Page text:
The clock paintings run along the tops of walls at the Whitney, occasionally diverging from the well-lit gallery spaces, where several freestanding enclosures create multiple narrow passages between rooms, into shadow, down corridors, inviting us to chase them into the half-dark. This line of paintings provides one path around the show, and one that foregoes chronological linearity and, moreover, alters the usual course set for the museum-goer’s eye by demanding that we look up before we look ahead. Several paintings – particularly later works, when Owens turned to the figure in 2000 – have been hung high or salon-style, providing a see-saw arrangement of cute kids and contortionist horses and pretty medieval scenes that repeatedly divert the exhibition’s expected sightline.
In a series of 2.7 x 2.1 metre, digitally-manipulated paintings first exhibited at Sadie Coles in ‘Pavement Karaoke/Alphabet’, Owens skirts the edge between flatness and dimensionality by upending both: looping arches, each ‘made entirely on the computer and then physicalized’ (per Calvin Marcus, a studio-assistant quoted in the catalogue), layer in great, excited whirligigs across screen-printed newspaper want ads. Brushstrokes appear to have been partially created, and then erased by, Photoshop. ‘She cites modernism in pinks and blues’, Gaines remarked in another progress report at Cal Arts, and the works of ‘Pavement Karaoke’ might be read as slyly condensed synopses of modernist painting that combine the early collagist experiments of Pablo Picasso and Georges Braque of the 1910s – where the difference between actual mixed media and the illusion of such is blurred against an occasional newsprint backdrop – with Henri Matisse’s vibrant cut-outs of the 1940s.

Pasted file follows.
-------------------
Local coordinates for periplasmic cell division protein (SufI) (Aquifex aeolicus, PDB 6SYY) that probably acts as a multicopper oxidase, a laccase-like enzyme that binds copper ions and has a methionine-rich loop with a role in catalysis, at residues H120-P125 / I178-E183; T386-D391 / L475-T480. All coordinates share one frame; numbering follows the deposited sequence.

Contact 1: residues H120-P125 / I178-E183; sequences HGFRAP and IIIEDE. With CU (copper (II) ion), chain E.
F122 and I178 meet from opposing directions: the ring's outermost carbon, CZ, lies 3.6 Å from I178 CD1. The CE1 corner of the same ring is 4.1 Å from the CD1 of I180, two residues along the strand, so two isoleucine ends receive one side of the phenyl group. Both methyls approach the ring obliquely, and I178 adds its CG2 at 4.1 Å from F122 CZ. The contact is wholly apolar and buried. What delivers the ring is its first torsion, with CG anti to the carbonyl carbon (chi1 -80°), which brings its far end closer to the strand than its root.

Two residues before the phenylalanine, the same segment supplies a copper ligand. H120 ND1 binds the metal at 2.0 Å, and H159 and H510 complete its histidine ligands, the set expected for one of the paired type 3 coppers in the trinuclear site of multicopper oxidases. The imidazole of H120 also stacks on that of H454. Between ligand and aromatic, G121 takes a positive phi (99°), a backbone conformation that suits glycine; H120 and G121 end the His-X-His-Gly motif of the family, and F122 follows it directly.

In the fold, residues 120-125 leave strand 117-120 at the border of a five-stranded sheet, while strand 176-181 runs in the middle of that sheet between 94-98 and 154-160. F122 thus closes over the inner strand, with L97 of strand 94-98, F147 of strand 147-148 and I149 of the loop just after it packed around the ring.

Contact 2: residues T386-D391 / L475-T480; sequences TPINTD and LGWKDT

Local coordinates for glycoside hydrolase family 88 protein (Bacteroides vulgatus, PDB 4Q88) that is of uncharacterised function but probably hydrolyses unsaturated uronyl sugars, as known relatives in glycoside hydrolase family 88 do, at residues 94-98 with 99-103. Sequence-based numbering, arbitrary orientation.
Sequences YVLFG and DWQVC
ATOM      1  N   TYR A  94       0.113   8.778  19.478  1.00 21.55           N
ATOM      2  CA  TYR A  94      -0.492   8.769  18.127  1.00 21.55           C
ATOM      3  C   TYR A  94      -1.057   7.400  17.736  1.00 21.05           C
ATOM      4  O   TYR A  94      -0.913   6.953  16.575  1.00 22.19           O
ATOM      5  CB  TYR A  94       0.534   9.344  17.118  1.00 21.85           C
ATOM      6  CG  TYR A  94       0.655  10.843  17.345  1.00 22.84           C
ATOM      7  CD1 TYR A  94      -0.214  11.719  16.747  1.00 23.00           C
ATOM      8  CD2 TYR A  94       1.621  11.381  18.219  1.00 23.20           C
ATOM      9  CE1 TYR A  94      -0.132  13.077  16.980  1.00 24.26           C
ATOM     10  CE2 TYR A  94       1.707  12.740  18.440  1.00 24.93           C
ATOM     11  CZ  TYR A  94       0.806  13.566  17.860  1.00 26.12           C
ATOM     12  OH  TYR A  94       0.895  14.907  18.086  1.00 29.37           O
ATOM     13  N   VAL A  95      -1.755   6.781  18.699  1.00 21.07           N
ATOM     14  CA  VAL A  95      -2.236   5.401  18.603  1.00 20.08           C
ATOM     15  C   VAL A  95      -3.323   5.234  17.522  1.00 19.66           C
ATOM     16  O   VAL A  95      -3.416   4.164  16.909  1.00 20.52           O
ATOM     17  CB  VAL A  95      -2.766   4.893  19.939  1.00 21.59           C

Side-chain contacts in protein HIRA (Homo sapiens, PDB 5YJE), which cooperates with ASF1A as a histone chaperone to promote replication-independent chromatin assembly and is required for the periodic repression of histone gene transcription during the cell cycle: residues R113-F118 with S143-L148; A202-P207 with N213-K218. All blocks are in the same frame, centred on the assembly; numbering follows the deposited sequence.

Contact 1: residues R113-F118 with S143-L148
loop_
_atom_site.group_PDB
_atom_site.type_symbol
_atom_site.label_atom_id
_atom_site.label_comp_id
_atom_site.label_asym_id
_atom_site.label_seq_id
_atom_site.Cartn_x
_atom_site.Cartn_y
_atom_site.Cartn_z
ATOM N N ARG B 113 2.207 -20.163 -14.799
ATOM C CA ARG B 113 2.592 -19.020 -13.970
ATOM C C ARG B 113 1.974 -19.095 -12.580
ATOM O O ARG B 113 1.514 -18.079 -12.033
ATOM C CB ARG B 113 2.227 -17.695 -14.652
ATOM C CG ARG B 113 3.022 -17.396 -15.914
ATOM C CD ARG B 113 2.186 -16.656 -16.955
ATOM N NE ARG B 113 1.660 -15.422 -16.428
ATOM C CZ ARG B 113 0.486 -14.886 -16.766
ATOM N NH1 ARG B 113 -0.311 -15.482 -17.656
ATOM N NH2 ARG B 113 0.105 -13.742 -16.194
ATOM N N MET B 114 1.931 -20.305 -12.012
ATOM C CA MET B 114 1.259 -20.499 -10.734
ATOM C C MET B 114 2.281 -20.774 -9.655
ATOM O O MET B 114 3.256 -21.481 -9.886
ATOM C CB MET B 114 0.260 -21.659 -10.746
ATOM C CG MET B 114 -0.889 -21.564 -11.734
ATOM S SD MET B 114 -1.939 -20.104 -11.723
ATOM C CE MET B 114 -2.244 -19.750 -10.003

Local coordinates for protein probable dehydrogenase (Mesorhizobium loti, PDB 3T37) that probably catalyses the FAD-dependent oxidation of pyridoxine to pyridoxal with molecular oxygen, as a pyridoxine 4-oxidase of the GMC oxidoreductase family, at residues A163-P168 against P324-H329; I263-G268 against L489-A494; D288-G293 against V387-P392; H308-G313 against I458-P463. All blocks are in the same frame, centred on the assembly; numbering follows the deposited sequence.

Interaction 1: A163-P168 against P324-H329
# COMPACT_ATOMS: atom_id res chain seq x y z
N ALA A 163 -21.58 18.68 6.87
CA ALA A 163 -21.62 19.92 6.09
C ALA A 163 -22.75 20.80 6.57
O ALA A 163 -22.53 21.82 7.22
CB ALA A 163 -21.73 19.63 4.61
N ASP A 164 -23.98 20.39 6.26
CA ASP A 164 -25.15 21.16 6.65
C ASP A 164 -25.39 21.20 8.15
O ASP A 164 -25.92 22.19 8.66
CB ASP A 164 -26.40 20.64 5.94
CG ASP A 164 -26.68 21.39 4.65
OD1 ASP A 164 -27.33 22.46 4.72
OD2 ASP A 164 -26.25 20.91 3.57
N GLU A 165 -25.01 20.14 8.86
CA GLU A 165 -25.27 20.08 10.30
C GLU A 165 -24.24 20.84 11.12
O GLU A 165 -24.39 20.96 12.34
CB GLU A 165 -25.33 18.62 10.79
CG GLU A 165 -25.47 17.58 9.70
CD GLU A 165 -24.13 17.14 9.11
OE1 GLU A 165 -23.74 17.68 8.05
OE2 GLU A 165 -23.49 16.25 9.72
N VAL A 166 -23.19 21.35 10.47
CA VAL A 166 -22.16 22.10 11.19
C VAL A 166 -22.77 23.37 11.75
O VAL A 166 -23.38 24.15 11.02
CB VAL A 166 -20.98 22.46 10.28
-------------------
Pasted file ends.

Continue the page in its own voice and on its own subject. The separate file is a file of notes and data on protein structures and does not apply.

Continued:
Owens’s big paintings shrink the viewer down, returning us to that grasshopper’s vantage point established at the outset of her career in Untitled (1995), before her recent canvases of cats and cartoon figures cribbed from 1970s children’s storybooks. In more recent work, that view might be better understood as a child’s, given the importance of motherhood to the artist’s practice, evinced by Owens’s many paintings of her children and the inclusion of family photographs in the exhibition catalogue (including one of her daughter, Nova, grinning before Untitled, 2008, which depicts a nude mother and child). One feels kid-sized in awe of the swirling, curious world these paintings capture, as if they glimpse askance adulthood: a tumbling fleet of cats; a crescent moon smiling at a clutch of stars, like wallpaper for a baby’s room. In another large work, a cartoon boy and his dog cling to a rope – and beside them, the caption reads: ‘When you come to the end of your rope, make a knot, and hang on’. Much of Owens’s language nods to children’s books. 'Untitled' (2015) – a series of free-standing paintings of a handwriting practice book – spell out an incomplete story: ‘There was a cat and an alien,’ it reads, ‘They went to antarctica. Then they teleported to the center of the earth. There they got 11,000000 bombs and blew them up and turned’.
We might imagine, 22 years since Owens represented a child’s perspective of a gallery of pictures in Untitled (1995), the child is the artist herself, standing in awe of painting’s seemingly endless possibilities: its smeared language of history, its frayed, even uncool reputation, its openness to anything. Its open mouth, its full-lips, its kissy flirtations, its gobbling hunger: painting that swallows, swallows one whole. And brought down to the floor-level in Untitled, one imagines Owens went to feed the beast only to find herself its meal.
Main image: Laura Owens, installation view, Whitney Museum of American Art, New York, 2017-18. Courtesy: Whitney Museum of American Art, New York; photograph: Ron Amstutz